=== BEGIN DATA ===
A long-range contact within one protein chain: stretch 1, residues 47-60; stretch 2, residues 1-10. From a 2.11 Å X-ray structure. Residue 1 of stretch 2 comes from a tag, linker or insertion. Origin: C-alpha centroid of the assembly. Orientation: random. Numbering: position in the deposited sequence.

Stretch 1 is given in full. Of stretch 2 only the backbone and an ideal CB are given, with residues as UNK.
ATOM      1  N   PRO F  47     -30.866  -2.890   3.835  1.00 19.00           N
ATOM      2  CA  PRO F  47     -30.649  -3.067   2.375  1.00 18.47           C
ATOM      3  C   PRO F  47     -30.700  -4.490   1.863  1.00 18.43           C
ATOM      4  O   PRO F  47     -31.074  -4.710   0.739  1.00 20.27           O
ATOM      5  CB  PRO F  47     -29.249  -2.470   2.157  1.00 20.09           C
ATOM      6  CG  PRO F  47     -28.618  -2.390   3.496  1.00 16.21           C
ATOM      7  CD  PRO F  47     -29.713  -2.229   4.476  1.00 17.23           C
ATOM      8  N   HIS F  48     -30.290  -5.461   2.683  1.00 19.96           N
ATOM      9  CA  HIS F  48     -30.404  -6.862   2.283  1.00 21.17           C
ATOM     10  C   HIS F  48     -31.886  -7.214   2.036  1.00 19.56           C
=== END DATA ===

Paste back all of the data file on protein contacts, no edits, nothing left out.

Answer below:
A long-range contact within one protein chain: stretch 1, residues 47-60; stretch 2, residues 1-10. From a 2.11 Å X-ray structure. Residue 1 of stretch 2 comes from a tag, linker or insertion. Origin: C-alpha centroid of the assembly. Orientation: random. Numbering: position in the deposited sequence.

Stretch 1 is given in full. Of stretch 2 only the backbone and an ideal CB are given, with residues as UNK.
ATOM      1  N   PRO F  47     -30.866  -2.890   3.835  1.00 19.00           N
ATOM      2  CA  PRO F  47     -30.649  -3.067   2.375  1.00 18.47           C
ATOM      3  C   PRO F  47     -30.700  -4.490   1.863  1.00 18.43           C
ATOM      4  O   PRO F  47     -31.074  -4.710   0.739  1.00 20.27           O
ATOM      5  CB  PRO F  47     -29.249  -2.470   2.157  1.00 20.09           C
ATOM      6  CG  PRO F  47     -28.618  -2.390   3.496  1.00 16.21           C
ATOM      7  CD  PRO F  47     -29.713  -2.229   4.476  1.00 17.23           C
ATOM      8  N   HIS F  48     -30.290  -5.461   2.683  1.00 19.96           N
ATOM      9  CA  HIS F  48     -30.404  -6.862   2.283  1.00 21.17           C
ATOM     10  C   HIS F  48     -31.886  -7.214   2.036  1.00 19.56           C